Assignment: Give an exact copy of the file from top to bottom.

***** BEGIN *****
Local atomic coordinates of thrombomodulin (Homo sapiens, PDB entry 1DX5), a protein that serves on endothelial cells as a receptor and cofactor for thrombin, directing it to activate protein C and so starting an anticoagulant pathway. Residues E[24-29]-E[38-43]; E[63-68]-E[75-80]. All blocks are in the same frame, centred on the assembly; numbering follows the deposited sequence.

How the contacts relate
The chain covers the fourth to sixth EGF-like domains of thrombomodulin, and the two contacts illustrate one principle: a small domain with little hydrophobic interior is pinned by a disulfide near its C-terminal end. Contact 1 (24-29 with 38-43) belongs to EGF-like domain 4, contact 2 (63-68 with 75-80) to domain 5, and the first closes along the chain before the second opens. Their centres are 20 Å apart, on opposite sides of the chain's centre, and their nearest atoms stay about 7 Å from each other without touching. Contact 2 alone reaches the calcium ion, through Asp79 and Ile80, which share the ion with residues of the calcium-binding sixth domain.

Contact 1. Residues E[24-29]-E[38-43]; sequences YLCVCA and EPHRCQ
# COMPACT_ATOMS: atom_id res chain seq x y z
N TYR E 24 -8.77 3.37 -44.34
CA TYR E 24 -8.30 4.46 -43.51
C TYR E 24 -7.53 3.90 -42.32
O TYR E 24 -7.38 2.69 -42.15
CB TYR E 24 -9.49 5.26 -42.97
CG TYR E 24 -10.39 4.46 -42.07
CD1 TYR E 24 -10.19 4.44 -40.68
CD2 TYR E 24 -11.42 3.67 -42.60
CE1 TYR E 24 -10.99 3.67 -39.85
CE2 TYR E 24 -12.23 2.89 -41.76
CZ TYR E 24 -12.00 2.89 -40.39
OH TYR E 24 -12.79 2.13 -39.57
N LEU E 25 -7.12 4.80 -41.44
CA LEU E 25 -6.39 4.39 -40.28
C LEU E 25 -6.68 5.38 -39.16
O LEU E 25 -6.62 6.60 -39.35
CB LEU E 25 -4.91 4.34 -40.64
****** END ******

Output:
Local atomic coordinates of thrombomodulin (Homo sapiens, PDB entry 1DX5), a protein that serves on endothelial cells as a receptor and cofactor for thrombin, directing it to activate protein C and so starting an anticoagulant pathway. Residues E[24-29]-E[38-43]; E[63-68]-E[75-80]. All blocks are in the same frame, centred on the assembly; numbering follows the deposited sequence.

How the contacts relate
The chain covers the fourth to sixth EGF-like domains of thrombomodulin, and the two contacts illustrate one principle: a small domain with little hydrophobic interior is pinned by a disulfide near its C-terminal end. Contact 1 (24-29 with 38-43) belongs to EGF-like domain 4, contact 2 (63-68 with 75-80) to domain 5, and the first closes along the chain before the second opens. Their centres are 20 Å apart, on opposite sides of the chain's centre, and their nearest atoms stay about 7 Å from each other without touching. Contact 2 alone reaches the calcium ion, through Asp79 and Ile80, which share the ion with residues of the calcium-binding sixth domain.

Contact 1. Residues E[24-29]-E[38-43]; sequences YLCVCA and EPHRCQ
# COMPACT_ATOMS: atom_id res chain seq x y z
N TYR E 24 -8.77 3.37 -44.34
CA TYR E 24 -8.30 4.46 -43.51
C TYR E 24 -7.53 3.90 -42.32
O TYR E 24 -7.38 2.69 -42.15
CB TYR E 24 -9.49 5.26 -42.97
CG TYR E 24 -10.39 4.46 -42.07
CD1 TYR E 24 -10.19 4.44 -40.68
CD2 TYR E 24 -11.42 3.67 -42.60
CE1 TYR E 24 -10.99 3.67 -39.85
CE2 TYR E 24 -12.23 2.89 -41.76
CZ TYR E 24 -12.00 2.89 -40.39
OH TYR E 24 -12.79 2.13 -39.57
N LEU E 25 -7.12 4.80 -41.44
CA LEU E 25 -6.39 4.39 -40.28
C LEU E 25 -6.68 5.38 -39.16
O LEU E 25 -6.62 6.60 -39.35
CB LEU E 25 -4.91 4.34 -40.64